My brother-in-law Jeff recently sent me an email that he had received questioning the innumerable virtues of drinking water for heart protection. Not only was he correct in the lack of legitimacy for this assertion, but I was quite astounded to learn of the magnitude of false information (AKA, “fake news”) that is circulating on the internet.
While drinking water is vital to overall health and dehydration can pose health concerns, there is no evidence that the following list bears any physiologic truth.
2 glasses of water after waking up helps activate internal organs.
1 glass of water before taking a bath helps lower blood pressure.
1 glass of water before going to bed avoid stroke or heart attack.
What I recommend to my patients is the following:
- Drink ~1 glass of water (4-8 ounces) upon awakening. This is not for heart protection but rather to replenish the modest insensible water losses that occur during sleeping hours.
- Stay well hydrated when traveling. The rule of thumb is to drink ~8 ounces of water for every hour of air travel. However, if you drink alcohol on the flight, then you need another ~8-ounces of water for per glass of wine, can of beer or shot of spirits.
- Stay well hydrated when engaging in physical activity. Drink ~6-8 ounces of water before the workout begins and then supplement ~6-8 ounces of water every 15-30 minutes during the workout (depending upon intensity). Michael Miller, MD is Professor of Cardiovascular Medicine at the University of Maryland School of Medicine in Baltimore, Maryland USA. His latest book is “Heal Your Heart: The Positive Emotions Prescription to Prevent & Reverse Heart Disease“.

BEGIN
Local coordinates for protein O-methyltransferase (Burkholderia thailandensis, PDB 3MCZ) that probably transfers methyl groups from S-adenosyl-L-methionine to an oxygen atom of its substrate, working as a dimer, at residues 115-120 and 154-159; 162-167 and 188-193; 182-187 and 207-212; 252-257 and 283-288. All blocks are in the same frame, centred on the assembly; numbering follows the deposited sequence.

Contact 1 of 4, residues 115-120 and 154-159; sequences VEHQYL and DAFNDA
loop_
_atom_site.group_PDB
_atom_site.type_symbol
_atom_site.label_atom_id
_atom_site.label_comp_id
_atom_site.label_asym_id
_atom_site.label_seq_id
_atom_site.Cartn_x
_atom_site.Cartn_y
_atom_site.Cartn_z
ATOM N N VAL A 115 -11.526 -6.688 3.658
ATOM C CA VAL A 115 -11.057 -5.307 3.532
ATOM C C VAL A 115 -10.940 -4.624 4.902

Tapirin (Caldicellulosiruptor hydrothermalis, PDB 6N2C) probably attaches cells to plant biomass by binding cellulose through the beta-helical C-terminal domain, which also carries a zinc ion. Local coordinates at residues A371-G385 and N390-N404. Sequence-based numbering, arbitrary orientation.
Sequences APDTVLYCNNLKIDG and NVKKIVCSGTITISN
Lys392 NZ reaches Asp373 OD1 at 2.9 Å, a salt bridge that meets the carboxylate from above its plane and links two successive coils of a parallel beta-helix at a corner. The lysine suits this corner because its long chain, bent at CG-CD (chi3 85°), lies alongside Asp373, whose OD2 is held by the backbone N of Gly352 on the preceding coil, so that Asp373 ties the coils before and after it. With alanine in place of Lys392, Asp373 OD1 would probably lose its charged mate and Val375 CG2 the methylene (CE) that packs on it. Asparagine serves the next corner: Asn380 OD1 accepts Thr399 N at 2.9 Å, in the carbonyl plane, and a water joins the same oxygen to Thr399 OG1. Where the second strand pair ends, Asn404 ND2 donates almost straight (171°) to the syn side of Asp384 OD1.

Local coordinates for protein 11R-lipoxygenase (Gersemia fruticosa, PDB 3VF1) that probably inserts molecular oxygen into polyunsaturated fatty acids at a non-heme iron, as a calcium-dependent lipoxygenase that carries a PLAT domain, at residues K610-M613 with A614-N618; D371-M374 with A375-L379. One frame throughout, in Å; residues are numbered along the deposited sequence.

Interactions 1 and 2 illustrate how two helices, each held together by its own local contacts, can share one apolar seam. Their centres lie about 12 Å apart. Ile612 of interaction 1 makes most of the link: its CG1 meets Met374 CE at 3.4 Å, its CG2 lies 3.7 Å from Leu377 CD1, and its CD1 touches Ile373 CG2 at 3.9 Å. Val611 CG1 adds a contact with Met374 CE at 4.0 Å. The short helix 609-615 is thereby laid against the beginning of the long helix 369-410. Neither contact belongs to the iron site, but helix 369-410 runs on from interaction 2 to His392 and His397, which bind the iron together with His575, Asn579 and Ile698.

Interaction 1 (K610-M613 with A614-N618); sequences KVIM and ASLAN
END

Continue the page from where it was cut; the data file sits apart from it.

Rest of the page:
As our 18-year old daughter finishes packing en route to her first year of college next week, a bittersweet (ours) yet energizing (hers) fragrance permeates the household. As if it were yesterday, I lucidly recall the excitement of leaving home for college, feeling ecstatically free and beginning a new chapter in life. For parents though, the process is a bit different. At the very least, our house will be significantly quieter…less bickering, drama, attitude & sibling rivalry issues. And it will be very refreshing not to constantly hear “Dad, you’re so stupid“! Yet, we will obviously miss her. Fortunately, it is easier than ever to communicate…when I think back to my college days, the main sources of communication were 1) good old fashioned letter writing and 2) using the public phone booth in our dorm to make the call on a dime. How things have changed…and I’m not even that old!
For stress reduction during this time, I recommend the following:
For parents, the simple act of planning an upcoming visit or trip when your child returns home releases the neurotransmitter dopamine that uplifts mood and spirits.